Have you ever wondered how evaluation specialists are so good at their job? Well, Richard Krueger (focus group expert) shared some great tips that make his focus groups so successful. It was hard to narrow down the dozens of tips and nuggets of information I learned at the MESI pre-conference Focus Group session, but here are the top 9 I wanted to share:
1. Recruitment is most time consuming and most important. If you get the wrong people to attend, the feedback and results will not be accurate. Make sure to identify a specific group or community- focus groups are not supposed to be randomized.
2. Get people to show up. If people don't show up, you can't have a focus group. One of the best ways to get people to show up is to have someone special or important call or visit them in-person to ask them to participate. Normally this is delegated to an assistant or secretary, don't do this. The best way to get people to participate is to have the Executive Director or Program Director call and ask them to participate. Also, don't forget a phone call reminder the day before the group. Also, have meaningful incentives.
3. The environment can make or break your focus group. Whether people feel comfortable and at ease will determine whether they feel they can talk openly. Make sure to seat them in a circle, and if possible, provide food. Allow them some time (a few minutes) in the beginning to make small talk among each other.
4. Don't invite questions in the introduction. You could end up getting asked something awkward that ruins the "mood", for example someone may ask what other focus group participants have said. The honest answer is you don't want to tell them, but you can't really say that. The best way to avoid this is to avoid asking if anyone has questions in the introduction. You can see if people have questions when you welcome them, individually and one-on-one.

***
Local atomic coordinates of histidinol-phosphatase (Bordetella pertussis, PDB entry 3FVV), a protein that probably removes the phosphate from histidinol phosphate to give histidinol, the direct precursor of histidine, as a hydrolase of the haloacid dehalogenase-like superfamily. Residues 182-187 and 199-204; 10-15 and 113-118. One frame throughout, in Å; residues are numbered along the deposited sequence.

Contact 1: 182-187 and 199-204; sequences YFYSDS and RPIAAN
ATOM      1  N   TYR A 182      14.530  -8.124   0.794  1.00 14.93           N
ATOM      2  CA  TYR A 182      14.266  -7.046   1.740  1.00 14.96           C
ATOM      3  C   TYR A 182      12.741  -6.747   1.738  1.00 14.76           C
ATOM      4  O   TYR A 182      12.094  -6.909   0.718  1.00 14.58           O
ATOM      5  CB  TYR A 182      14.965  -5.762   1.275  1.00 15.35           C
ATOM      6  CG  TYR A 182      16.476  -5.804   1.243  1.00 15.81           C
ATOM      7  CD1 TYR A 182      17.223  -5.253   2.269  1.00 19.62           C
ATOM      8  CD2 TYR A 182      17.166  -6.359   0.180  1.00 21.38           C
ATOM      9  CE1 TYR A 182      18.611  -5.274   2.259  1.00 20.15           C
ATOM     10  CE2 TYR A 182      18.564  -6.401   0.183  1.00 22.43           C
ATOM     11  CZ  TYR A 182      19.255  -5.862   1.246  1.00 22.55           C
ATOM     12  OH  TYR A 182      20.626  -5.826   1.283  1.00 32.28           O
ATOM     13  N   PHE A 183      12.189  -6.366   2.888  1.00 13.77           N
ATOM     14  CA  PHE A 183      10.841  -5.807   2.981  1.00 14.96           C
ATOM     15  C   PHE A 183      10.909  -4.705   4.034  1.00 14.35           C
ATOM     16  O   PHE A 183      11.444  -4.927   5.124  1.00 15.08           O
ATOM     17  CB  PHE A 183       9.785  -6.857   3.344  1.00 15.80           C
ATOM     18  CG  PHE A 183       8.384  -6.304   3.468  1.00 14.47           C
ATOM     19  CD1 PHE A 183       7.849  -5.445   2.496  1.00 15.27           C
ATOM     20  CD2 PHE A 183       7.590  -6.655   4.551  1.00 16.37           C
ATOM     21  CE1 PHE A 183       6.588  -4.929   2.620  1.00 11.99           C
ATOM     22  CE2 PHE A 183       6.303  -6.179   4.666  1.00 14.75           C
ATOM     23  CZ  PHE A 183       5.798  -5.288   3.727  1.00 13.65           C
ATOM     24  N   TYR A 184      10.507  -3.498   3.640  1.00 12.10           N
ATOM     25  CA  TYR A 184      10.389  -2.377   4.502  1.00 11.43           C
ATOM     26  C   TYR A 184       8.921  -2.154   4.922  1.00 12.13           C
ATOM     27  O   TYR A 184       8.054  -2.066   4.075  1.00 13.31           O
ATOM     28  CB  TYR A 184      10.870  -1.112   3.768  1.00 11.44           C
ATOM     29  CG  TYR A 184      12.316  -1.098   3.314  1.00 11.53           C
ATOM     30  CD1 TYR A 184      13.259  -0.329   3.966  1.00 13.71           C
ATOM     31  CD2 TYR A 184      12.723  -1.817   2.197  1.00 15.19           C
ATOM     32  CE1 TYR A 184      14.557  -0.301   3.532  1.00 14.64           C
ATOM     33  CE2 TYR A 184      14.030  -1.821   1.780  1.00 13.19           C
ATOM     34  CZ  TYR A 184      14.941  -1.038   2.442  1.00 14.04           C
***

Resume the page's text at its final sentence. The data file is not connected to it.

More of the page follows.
5. The first question is key. It needs to put people at ease and make them feel comfortable with each other. Start the group with a friendly, easy question like "If you won a two-week all-expenses paid vacation, what would you do?" or "What is your favorite food, and where do you go to get it?"
6. Questions need to be asked in the right order. You should start with the broad, more general questions and gradually get more specific, ending with the most important questions. This is important because the first questions help trigger their memory of the subject of your group, and will help them in their answers later on.
7. Make sure to summarize key points at end. Take the 4 or 5 key points and repeat them back to the group. Ask them if you got it right. This will help you ensure you get it right in your analysis.
8. How something is analyzed can change its meaning. So, make sure to analyze carefully. The person that transcribes should have attended the focus group, that way they know whether someone was being sarcastic or ironic. Also, body language can say a lot. When transcribing use the participants first name (not last name-confidentiality), that way you know if the same person is telling your program is bad, or is everyone is saying it.
9. Report back to community. Say you ask a community to participate in your study, and they agree. They tell you their thoughts and suggestions for your program. Then, you never talk to them again. They are going to think you didn't value their input and that you are not doing anything about what they said. Even if you aren't doing anything, at least let them know you are looking into it or researching it more. If you are, let them know what you are doing. Also, a thank you to participants from the Executive Director can go a long way.